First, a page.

What is MiniKube?

Whether you are a newbie to Kubernetes looking for a small setup to start or a developer who uses Kubernetes on a daily basis, Minikube is the tool that helps you quickly set up and run a Kubernetes environment locally. Minikube runs a single-node Kubernetes cluster inside a VM on your laptop for users looking to try out Kubernetes or develop with it day-to-day.

There are several options available for developers to install Minikube based on an operating system. You can read the detailed instructions for the three most popular operating systems in Minikube Setup.

However, if you are already an experienced Minikube user, skip the Minikube setup instructions and jump directly to the Setup OpenEBS section.

In this post, I will explain how to set up Kubernetes using Minikube directly on Ubuntu 16.04 (without using any VM drivers) and how to configure OpenEBS in hyper-converged mode or, more accurately, create your Container-Converged Infrastructure using OpenEBS Container Attached Storage (CAS).


Minimum requirements for Minikube:


  • Machine Type — minimum 4 vCPUs.
  • RAM — minimum 4 GB.
  • VT-x/AMD-v virtualization must be enabled in your system BIOS


NOTE: Minikube supports the -vm-driver=none option that runs Kubernetes components on the host and not in a VM. Docker is required to use this driver, but no the hypervisor.

  • If using Windows:
  • VirtualBox or Hyper-V. VMware Workstation is not supported.

Since VirtualBox is available on all three platforms, I will describe this option.

Install VirtualBox

I will not cover the details of VirtualBox installation since it is very common and instructions are widely available online.

  1. Go to the Virtualbox website.
  2. Download and install the binaries required for your operating system.

Make sure that you install VirtualBox 5.2.0 Oracle VM VirtualBox Extension Pack as well.

When I was writing this blog post, the most current version was VirtualBox-5.2.0–118431.

Once VirtualBox is installed, you will see a screen similar to the following:

NOTE: You can also use KVM, Hyper-V, and VMware Fusion.

Install Ubuntu

Create a new VM with 4 vCPUs, 4Gb memory, and 10GB disk space.

Download your preferred version of Ubuntu. I will be using Ubuntu 16.04.3 LTS.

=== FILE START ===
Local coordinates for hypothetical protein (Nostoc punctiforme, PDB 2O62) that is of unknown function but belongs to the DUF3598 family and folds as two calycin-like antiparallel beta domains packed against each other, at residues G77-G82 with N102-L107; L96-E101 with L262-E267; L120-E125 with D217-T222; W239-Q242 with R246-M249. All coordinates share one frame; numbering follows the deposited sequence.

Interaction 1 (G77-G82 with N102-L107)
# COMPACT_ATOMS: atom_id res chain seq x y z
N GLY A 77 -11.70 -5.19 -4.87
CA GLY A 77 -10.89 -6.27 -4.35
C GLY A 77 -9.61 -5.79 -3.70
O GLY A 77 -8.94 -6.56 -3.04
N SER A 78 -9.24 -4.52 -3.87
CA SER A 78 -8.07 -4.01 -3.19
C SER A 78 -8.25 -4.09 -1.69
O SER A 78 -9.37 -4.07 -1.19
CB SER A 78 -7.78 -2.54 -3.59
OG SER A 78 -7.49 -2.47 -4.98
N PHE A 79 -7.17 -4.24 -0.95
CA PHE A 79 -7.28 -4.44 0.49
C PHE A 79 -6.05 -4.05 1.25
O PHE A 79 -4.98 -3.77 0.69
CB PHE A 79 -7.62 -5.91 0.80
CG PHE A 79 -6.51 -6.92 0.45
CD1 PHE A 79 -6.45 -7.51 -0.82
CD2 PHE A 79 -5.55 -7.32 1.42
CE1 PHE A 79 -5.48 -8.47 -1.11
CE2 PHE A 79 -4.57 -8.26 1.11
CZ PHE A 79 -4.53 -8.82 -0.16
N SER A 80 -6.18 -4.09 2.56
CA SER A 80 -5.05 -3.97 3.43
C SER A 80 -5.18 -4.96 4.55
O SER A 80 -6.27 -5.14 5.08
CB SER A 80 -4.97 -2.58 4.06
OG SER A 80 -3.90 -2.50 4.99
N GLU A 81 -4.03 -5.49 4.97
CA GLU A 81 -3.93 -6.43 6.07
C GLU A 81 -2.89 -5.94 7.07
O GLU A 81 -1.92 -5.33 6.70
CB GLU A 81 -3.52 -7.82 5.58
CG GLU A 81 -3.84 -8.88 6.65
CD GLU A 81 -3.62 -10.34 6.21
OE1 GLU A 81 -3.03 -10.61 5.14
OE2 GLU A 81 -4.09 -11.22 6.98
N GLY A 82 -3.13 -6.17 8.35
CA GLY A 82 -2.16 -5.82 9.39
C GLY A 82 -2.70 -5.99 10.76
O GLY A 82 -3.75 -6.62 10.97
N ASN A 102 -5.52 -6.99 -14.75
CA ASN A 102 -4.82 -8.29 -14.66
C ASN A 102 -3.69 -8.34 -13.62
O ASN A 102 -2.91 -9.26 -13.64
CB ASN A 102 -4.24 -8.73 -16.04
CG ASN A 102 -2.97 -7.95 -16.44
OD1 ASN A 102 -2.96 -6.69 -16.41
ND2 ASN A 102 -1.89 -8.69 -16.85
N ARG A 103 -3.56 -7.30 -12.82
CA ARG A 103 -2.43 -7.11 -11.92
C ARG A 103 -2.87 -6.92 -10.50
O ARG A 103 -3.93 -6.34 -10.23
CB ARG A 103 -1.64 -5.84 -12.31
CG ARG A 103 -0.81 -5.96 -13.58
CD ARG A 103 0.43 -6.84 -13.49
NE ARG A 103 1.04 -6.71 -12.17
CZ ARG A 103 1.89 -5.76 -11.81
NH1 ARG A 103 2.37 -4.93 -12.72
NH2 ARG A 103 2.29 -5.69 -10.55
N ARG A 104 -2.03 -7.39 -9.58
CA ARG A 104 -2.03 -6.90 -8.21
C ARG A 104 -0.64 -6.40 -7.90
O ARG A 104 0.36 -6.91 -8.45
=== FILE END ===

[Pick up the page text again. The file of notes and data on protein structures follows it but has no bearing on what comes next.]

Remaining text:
Under VM Settings/Storage, mount your ISO image and power on the VM.

Install Ubuntu with default options. I used openebs/password as username/password for simplicity. If you use something else make sure to replace it with yours when you follow the instructions.

Finally login to your Ubuntu VM.

On your Ubuntu host, install the SSH server:

sudo apt-get install openssh-server

Now you should be able to access your VM using SSH. Check the status by running:

sudo service ssh status

Disable firewall on your Ubuntu VM by running:

sudo ufw disable

Install curl if it’s not already installed:

sudo apt install curl

By default, for each virtual machine, VirtualBox creates a private network (10.0.2.x) which is connected to your laptop’s network using NAT. However, you may not be able to your VMs from your local host through SSH just yet. To access your VM, you need to configure port forwarding. In the network setting of the VM. Click on Advanced/Port Forwarding and create a rule with the Host port 3022 and Guest Port 22. Name it SSH and leave other fields blank.

Now you can connect to your Ubuntu VM from your laptop using SSH with localhost as the address and port 3022 instead of 22. Connect to your Ubuntu VM using the following credentials: openebs/password

Install Docker

To get the latest version of Docker, install it from the official Docker repository.

On your Ubuntu VM, run the following commands:

curl -fsSL https://download.docker.com/linux/ubuntu/gpg | sudo apt-key add -
sudo add-apt-repository “deb [arch=amd64] https://download.docker.com/linux/ubuntu $(lsb_release -cs) stable”
sudo apt-get update

Confirm that you want to install the binaries from the Docker repository instead of the default Ubuntu repository by running: